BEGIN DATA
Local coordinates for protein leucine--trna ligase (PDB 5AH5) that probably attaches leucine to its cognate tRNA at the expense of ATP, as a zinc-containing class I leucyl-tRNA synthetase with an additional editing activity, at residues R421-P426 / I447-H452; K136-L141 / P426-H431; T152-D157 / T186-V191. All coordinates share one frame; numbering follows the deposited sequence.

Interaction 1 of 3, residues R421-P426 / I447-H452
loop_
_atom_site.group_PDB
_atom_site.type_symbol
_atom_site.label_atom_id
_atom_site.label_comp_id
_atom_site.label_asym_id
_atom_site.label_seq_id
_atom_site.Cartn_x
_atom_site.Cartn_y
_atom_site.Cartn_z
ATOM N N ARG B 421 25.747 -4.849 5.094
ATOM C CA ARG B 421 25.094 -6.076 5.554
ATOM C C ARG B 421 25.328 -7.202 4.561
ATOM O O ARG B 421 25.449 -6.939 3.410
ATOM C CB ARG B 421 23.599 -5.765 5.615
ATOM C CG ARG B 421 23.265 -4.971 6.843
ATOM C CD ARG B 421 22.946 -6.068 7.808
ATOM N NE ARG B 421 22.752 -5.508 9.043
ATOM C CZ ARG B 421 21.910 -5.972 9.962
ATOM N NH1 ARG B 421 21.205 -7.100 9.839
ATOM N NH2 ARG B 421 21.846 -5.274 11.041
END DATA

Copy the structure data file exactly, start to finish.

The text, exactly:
Local coordinates for protein leucine--trna ligase (PDB 5AH5) that probably attaches leucine to its cognate tRNA at the expense of ATP, as a zinc-containing class I leucyl-tRNA synthetase with an additional editing activity, at residues R421-P426 / I447-H452; K136-L141 / P426-H431; T152-D157 / T186-V191. All coordinates share one frame; numbering follows the deposited sequence.

Interaction 1 of 3, residues R421-P426 / I447-H452
loop_
_atom_site.group_PDB
_atom_site.type_symbol
_atom_site.label_atom_id
_atom_site.label_comp_id
_atom_site.label_asym_id
_atom_site.label_seq_id
_atom_site.Cartn_x
_atom_site.Cartn_y
_atom_site.Cartn_z
ATOM N N ARG B 421 25.747 -4.849 5.094
ATOM C CA ARG B 421 25.094 -6.076 5.554
ATOM C C ARG B 421 25.328 -7.202 4.561
ATOM O O ARG B 421 25.449 -6.939 3.410
ATOM C CB ARG B 421 23.599 -5.765 5.615
ATOM C CG ARG B 421 23.265 -4.971 6.843
ATOM C CD ARG B 421 22.946 -6.068 7.808
ATOM N NE ARG B 421 22.752 -5.508 9.043
ATOM C CZ ARG B 421 21.910 -5.972 9.962
ATOM N NH1 ARG B 421 21.205 -7.100 9.839
ATOM N NH2 ARG B 421 21.846 -5.274 11.041